A pair of Windermere furniture designers are waging a war on waste through high-end upcycling.

Alice Serginson originally started upcycling furniture with her business Down the Rabbit Hole Furniture eight years ago.

However, when she met Ollie Gough, who had returned to Cumbria from travelling in Australia, the pair soon became a couple.

Ollie, who has a background in photography and graphic design, joined the business five years ago and they rebranded as Patience and Gough (combining his surname and her middle name) with an open workshop on Church Street.

Alice studied fine art at University of Central Lancashire and then taught herself to adapt and design furniture.

"I think the term upcycling has a very specific idea behind it in lots of people's minds," says Ollie.

"People think of shabby chic and rustic paint. But what we're trying to do is high end restoration work, so we can really bring a piece back to life but also using techniques that haven't really been done before.”

A big part of this involves applying fabric to furniture in order to give it a completely new look, as well as applying different paint styles to create truly eye-catching and original pieces.

"Applying the fabric is probably our speciality and I don’t think anyone else is doing it in quite the same way,” says Ollie.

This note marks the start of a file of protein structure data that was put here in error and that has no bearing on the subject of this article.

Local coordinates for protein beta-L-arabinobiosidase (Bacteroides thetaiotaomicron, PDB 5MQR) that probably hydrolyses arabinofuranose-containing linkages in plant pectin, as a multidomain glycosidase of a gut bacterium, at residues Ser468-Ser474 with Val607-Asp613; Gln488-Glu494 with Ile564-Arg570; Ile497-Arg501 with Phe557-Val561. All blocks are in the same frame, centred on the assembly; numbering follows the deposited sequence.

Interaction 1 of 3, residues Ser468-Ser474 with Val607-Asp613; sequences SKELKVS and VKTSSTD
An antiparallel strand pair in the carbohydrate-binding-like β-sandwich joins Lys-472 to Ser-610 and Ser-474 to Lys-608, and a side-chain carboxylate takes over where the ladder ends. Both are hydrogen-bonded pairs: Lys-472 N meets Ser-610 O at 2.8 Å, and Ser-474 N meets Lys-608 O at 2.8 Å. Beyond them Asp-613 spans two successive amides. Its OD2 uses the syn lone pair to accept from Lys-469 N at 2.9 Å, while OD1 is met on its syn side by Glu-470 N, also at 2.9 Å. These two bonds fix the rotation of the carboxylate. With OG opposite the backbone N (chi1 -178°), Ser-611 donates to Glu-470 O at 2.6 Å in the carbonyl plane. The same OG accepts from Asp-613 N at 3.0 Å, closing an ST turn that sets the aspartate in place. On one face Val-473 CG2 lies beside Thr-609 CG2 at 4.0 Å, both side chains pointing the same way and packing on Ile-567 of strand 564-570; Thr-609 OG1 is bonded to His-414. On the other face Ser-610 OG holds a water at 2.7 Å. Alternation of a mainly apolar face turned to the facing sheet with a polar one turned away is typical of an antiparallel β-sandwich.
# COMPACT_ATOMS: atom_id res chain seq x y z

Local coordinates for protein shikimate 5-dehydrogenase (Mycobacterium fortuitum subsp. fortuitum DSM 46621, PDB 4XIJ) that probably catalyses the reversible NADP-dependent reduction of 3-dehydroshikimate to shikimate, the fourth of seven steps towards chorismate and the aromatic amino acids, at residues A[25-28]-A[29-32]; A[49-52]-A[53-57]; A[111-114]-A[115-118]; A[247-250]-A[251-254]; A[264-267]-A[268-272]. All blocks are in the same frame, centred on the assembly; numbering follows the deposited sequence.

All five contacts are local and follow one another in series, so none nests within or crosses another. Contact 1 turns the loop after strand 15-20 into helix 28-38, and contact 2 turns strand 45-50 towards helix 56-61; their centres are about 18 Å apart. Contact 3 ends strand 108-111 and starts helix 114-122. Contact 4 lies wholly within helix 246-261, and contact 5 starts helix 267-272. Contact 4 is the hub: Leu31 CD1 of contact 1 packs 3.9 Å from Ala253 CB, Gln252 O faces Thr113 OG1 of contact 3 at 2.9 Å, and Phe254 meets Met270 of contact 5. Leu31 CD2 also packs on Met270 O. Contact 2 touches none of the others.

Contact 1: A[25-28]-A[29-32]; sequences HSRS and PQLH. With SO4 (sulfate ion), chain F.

"The great thing about fabric is that you can use it in cushions and curtains and everything and you can put it on furniture and it really ties the room together.

"We can seal fabric onto furniture so it's really hard wearing. Fabric just adds another new texture onto the furniture.”

The pair mainly work on commissions, with customers approaching them with specific pieces they want restored, as well as sourcing furniture from auction houses, second hand shops and antique stores which they adapt to sell.

"We've developed an eye for finding something that's well made and if we've got a good base, then we can go from there," says Ollie.

The focus is on giving the furniture a new lease of life to last for a long time, encouraging people to invest in quality rather than buying short-lived, mass produced pieces.

"The main thing that we're trying to do is drive people towards recycling and reusing rather than going to a retailer that's selling mass-produced products that aren’t really sustainable,” says Ollie.

“There's so much furniture out there that's amazing quality that's already lasted 50 years and we want to restore it and make it durable and last another 50 years.”

Lockdown was good for business, with people sitting at home reconsidering their decor, and the pair have also made valuable contacts with buyers through trade shows, as well as spreading the word via articles in the likes of The Times and Forbes magazine.

They sell furniture and carry out commissions for customers across the UK, as well as the occasional job for people in Europe or the United States.

"There's a great community of upcyclists out there and on Instagram and we all talk," says Ollie. "It's a very, very saturated market. It's getting very, very competitive. That's why we want to be in another class of upcycling, or refinishing, and trying to set our own standard and do things a little bit differently.”